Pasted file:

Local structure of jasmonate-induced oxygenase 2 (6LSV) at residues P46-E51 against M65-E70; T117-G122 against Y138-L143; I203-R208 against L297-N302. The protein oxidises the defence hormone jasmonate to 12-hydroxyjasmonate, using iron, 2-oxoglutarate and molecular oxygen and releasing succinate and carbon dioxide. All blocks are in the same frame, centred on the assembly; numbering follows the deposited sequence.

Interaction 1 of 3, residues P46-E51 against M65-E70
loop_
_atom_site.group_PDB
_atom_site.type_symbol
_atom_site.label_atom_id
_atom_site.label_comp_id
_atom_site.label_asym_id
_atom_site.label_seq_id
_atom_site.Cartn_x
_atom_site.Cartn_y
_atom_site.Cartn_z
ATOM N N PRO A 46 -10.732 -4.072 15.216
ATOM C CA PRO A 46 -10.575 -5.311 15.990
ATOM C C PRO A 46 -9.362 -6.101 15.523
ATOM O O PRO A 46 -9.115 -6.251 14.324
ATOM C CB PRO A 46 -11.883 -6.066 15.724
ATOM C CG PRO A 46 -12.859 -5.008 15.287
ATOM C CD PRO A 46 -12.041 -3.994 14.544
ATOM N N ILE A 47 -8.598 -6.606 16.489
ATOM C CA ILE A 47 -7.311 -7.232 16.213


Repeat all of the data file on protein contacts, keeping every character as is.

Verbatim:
Local structure of jasmonate-induced oxygenase 2 (6LSV) at residues P46-E51 against M65-E70; T117-G122 against Y138-L143; I203-R208 against L297-N302. The protein oxidises the defence hormone jasmonate to 12-hydroxyjasmonate, using iron, 2-oxoglutarate and molecular oxygen and releasing succinate and carbon dioxide. All blocks are in the same frame, centred on the assembly; numbering follows the deposited sequence.

Interaction 1 of 3, residues P46-E51 against M65-E70
loop_
_atom_site.group_PDB
_atom_site.type_symbol
_atom_site.label_atom_id
_atom_site.label_comp_id
_atom_site.label_asym_id
_atom_site.label_seq_id
_atom_site.Cartn_x
_atom_site.Cartn_y
_atom_site.Cartn_z
ATOM N N PRO A 46 -10.732 -4.072 15.216
ATOM C CA PRO A 46 -10.575 -5.311 15.990
ATOM C C PRO A 46 -9.362 -6.101 15.523
ATOM O O PRO A 46 -9.115 -6.251 14.324
ATOM C CB PRO A 46 -11.883 -6.066 15.724
ATOM C CG PRO A 46 -12.859 -5.008 15.287
ATOM C CD PRO A 46 -12.041 -3.994 14.544
ATOM N N ILE A 47 -8.598 -6.606 16.489
ATOM C CA ILE A 47 -7.311 -7.232 16.213